Trout and Snook are on fire off the Crystal River
<p>The falling temperatures of November and December can only mean one thing in the eyes of a local fishing guide. TROUT season is getting ready to HEAT UP!!! With cooling air and water temperatures Spotted SeaTrout gorge themselves before leaving their local flats and grass beds in search of warmer water. It is during this time of year that Trout fishing in our area is at its most consistent and exciting. On a few recent charters my clients and I were spoiled with not only an abundance of keeper Trout, but BIG keeper SeaTrout. Most of my keeper fish lately have been 17” or bigger, with a few reaching 24+”. With Trout this big and plentiful it sure has been fun fishing these days.
On an average day of Trout fishing I use a variety of different techniques to catch these challenging fish. But my favorite way to catch these fish is on TOPWATER lures. Weather the lures are hard or soft makes NO difference to me, just as long as I can watch a SeaTrout strike I am satisfied. Usually, I start my morning’s walking-the-dog with Rapala SkitterWalks. The side-to-side motion of this bait is enough to drive any fish insane. This lure can be worked extremely fast or slow but usually when this lure pauses most strikes occur. And when a Trout strikes a SkitterWalk it usually likes to knock the lure completely out of the water.
As the morning sun begins to rise I almost always switch from a walk-the-dog style of lure, to some type of soft Jerkbait. Berkley Powerbait and Gulps, Bass Assasins, and Zooms are my favorite brands of Jerkbaits. I usually will rig these up directly to a 2/0 or 3/0 offset worm hook to make the lure weedless. The buoyancy of the jerkbait helps keep the lure at the surface. This lure is extremely easy to use and with a few short twitches the lure also maintains an erratic side-to-side motions that SeaTrout love.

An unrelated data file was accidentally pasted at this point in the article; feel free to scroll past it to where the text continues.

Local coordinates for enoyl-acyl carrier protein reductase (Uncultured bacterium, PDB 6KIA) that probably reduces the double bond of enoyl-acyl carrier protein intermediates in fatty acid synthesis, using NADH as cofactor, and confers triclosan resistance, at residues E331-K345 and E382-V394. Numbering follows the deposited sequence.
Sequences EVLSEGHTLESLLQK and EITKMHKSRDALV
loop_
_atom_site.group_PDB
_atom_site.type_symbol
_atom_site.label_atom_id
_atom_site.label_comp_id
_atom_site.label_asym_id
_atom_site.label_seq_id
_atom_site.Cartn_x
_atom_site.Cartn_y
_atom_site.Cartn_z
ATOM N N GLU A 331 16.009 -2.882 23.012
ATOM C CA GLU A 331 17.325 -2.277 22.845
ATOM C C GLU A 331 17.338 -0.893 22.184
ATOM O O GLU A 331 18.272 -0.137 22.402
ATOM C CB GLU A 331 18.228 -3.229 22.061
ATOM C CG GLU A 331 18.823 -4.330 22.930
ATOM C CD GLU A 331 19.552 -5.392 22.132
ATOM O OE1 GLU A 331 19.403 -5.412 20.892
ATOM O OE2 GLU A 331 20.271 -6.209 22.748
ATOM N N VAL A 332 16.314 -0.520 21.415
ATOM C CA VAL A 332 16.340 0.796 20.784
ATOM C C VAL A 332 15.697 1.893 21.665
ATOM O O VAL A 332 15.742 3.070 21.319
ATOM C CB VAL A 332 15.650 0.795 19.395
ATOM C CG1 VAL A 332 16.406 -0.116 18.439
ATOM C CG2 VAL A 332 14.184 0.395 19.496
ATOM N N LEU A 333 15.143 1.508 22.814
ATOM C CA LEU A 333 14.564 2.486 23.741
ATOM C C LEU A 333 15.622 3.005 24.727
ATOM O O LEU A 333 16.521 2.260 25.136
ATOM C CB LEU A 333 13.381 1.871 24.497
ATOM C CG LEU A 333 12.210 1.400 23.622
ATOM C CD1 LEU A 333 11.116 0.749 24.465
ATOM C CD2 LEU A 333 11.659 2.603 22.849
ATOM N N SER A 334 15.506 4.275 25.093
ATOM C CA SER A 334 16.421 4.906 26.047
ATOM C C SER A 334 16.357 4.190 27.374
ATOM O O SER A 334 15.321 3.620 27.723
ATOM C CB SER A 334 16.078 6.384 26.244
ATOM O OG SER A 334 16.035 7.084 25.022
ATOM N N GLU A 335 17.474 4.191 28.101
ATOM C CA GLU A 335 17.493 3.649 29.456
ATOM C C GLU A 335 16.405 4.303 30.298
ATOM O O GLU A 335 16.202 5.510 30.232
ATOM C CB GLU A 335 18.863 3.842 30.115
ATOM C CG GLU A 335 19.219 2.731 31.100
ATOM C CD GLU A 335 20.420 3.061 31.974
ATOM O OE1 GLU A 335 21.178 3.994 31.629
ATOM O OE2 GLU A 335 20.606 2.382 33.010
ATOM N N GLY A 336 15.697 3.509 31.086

Trout are not the only fish that love these Jerkbait rigs. Snook and BIG Snook also love these Jerkbaits. I have been finding most of my Snook in the hidden creeks and coves of the Salt River. While scouting these areas I usually attach a DOA worm hook weight to my rig in order to cover a variety of different terrains where Snook may be hiding. If worked slowly the lure covers the lower depths where fish may be staging in potholes. If worked faster these lures cover ambush areas where hungry Snook usually hide and wait. Either way we use them their exciting lures and ones that everyone should have in their tackle box.
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About The Author: Captain Kyle Messier
Company: Red Hot Fishing Charters
Area Reporting: Crystal River and Homosassa
Bio: Capt. Kyle Messier is a full-time professional fishing guide with over 15 years experience fishing the inshore and offshore waters of Florida. Capt. Kyle's home waters off the world famous Crystal River and Homosassa area produce a number of speices including Redfish, Speckled Trout, Tripltail, Shark, Black Drum, and Largemouth Bass. Inshore light tackle fishing is his specialty, but as long as an area is wet he can figure out a way to catch fish in it.